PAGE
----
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Theoretical Paradigms - Essay Example

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Name: Institution: Theoretical Paradigms Introduction Various scholars advanced different theories describing how society functions. Functionalists such as Talcott Parsons and Emile Durkheim viewed society as a collection of interdependent functions held together by social consensus…
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Theoretical Paradigms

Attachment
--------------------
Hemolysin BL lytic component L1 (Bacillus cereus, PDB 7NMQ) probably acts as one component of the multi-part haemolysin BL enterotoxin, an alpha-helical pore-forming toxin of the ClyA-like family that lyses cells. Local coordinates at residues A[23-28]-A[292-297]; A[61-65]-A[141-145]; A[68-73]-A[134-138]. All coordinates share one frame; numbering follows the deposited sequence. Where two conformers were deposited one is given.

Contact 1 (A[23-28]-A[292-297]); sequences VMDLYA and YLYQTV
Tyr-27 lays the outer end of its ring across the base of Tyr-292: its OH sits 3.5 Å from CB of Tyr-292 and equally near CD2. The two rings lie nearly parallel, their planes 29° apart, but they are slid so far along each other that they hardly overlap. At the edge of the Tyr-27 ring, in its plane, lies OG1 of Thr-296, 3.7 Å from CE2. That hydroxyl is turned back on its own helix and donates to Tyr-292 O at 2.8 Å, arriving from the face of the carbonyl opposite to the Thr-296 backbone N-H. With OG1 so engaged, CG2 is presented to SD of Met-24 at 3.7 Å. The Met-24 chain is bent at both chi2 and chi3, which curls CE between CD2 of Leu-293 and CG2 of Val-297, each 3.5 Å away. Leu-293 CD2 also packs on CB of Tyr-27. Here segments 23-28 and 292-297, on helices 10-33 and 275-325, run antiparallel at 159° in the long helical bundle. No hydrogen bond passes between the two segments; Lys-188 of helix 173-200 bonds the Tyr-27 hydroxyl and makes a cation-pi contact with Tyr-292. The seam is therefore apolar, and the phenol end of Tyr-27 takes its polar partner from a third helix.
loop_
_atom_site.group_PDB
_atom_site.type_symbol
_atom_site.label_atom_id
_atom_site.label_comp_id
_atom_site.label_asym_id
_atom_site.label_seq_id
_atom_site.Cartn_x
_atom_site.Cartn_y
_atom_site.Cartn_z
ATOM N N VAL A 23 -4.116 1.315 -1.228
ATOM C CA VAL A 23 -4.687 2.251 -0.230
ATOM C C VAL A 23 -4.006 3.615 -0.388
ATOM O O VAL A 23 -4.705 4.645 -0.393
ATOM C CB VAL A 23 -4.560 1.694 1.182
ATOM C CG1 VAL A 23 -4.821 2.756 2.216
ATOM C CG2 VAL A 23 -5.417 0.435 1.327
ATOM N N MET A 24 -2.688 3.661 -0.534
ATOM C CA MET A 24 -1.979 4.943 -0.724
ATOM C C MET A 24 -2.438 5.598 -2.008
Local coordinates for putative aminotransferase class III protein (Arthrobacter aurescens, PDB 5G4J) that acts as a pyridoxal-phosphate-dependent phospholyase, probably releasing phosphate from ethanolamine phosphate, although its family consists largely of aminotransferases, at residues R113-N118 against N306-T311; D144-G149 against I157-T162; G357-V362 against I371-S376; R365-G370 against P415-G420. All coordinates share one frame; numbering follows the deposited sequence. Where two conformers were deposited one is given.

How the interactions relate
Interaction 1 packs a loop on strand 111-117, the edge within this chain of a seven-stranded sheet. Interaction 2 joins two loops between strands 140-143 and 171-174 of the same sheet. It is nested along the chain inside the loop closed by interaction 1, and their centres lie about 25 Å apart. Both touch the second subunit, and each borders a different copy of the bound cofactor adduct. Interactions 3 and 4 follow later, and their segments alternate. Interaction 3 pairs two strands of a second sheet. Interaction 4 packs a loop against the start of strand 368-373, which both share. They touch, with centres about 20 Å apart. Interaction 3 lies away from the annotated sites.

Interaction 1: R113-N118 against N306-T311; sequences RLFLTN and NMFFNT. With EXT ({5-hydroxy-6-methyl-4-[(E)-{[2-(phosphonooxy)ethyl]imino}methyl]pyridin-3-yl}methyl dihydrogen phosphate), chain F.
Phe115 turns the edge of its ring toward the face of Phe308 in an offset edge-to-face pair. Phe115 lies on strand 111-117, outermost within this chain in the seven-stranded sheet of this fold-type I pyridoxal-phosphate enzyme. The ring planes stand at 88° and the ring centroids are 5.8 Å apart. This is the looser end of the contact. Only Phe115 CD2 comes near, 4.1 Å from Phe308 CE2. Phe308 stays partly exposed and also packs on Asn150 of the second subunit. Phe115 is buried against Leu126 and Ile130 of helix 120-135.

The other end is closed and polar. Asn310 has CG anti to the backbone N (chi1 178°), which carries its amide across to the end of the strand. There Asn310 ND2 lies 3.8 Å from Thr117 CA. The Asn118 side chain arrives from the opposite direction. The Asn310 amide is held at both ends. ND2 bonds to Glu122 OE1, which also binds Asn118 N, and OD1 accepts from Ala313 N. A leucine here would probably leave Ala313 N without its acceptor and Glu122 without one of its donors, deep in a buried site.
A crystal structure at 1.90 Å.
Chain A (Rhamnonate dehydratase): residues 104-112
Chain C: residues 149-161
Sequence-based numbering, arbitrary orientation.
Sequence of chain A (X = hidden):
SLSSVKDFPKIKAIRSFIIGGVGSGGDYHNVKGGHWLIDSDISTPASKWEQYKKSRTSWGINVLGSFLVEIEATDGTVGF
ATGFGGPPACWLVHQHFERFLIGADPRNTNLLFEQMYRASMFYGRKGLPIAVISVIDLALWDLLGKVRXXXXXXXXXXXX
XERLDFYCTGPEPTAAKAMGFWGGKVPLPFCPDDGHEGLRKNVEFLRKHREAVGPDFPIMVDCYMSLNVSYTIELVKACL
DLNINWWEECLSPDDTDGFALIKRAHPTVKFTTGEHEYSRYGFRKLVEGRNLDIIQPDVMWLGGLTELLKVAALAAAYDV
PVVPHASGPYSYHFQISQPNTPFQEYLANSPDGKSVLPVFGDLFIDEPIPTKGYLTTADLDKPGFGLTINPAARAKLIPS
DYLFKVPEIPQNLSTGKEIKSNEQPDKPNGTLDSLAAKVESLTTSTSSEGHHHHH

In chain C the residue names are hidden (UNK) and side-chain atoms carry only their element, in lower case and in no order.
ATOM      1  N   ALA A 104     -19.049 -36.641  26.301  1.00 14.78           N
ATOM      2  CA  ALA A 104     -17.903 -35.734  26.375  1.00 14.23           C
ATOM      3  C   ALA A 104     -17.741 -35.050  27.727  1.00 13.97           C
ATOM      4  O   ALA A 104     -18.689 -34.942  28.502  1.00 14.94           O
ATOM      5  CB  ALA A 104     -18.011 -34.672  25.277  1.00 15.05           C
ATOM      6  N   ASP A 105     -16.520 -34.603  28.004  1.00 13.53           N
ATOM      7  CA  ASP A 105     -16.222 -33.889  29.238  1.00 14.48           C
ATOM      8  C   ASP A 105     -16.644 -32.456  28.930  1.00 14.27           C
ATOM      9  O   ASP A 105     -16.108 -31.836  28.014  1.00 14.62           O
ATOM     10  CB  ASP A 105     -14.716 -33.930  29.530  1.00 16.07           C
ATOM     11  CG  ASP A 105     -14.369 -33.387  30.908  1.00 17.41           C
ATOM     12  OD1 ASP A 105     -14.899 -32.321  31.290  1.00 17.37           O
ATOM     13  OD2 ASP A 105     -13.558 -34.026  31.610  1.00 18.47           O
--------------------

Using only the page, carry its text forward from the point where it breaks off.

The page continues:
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Download file to see previous pages On the other hand, proponents of structuralism (created by Ferdinand de Saussure) best understood society’s functioning through the examination of underlying structures such as language that have observable effects on different aspects of society. For example, members of a society unconsciously follows linguistic rules in their daily usage of language. Finally, conflict theorists viewed society as conflict-oriented and continuously changing. Explored below is the social conflict perspective and its application to the recent crisis in Syria. Social conflict perspective Social conflict theory emphasizes the role of conflict in fostering social change within the society. Unlike functionalism and structuralism, conflict theorists view change as revolutionary or radical and not incremental. Conflict theory is a derivative of Karl Marx’s ideologies, which recognized the dynamic nature of society. According to scholars ascribed to this school of thought, conflicts in society are inevitable and result from competition for the scarce limited resources such as money or land. Competition stratifies the society, whereby, the highest class own majority of the resources leaving less resources for those in the lower classes to divide amongst themselves. Controlling a higher percentage of the scarce resources elevates these individuals to the ruling class, which bestows upon itself the power needed to control different facets of the society such as the political and economic sectors. They institute laws that advance their own personal needs showing little regard for the needs of their subordinates stirring feelings of resentment among them. Inequality between the classes breeds feelings of frustration among those in the lower classes prompting them to resort to actions aimed at achieving social change. Social structures and organizations mirror inequality among the different classes and the competition for scarce resources on a larger scale (Gidden et al, 2009). Scholars from different academic disciplines such as philosophy gave analogies that served to explain the role of conflict in the functioning of society. In his collection of essays titled ‘The Genealogy of Morals’, Nietzsche used the master-slave analogy to explain the relationship between the ruling and subordinate classes. According to the philosopher, three social classes exist; the noble, slaves and priestly class. Driven by their need to advance personal goals, the noble class defines morality by distinguishing between acceptable and unacceptable behaviors for all society members. These distinctions oppress the other two classes soliciting different responses. Those in the slave class lives a resigned life serving the nobles with any attempt to progress thwarted. However, those in the priestly class develop feelings of ressentiment (a reactive feeling to a continuous perceived sense of oppression) towards the noble class triggering a “slave revolt” mentality, which generates conflicts (Nietzsche, 2010). Case study The Syrian crisis began in March 2011 after locals in the southern city of Deraa protested against the arrest of fifteen schoolchildren who were alleged victims of torture inflicted by governmental officials as punishment for writing anti-government graffiti on a wall. In spite of the peaceful protests, the government opted for brute force to quash the protests opening fire on civilians, killing four people. The situation spiraled out of control triggering anti-government ...Download file to see next pagesRead More
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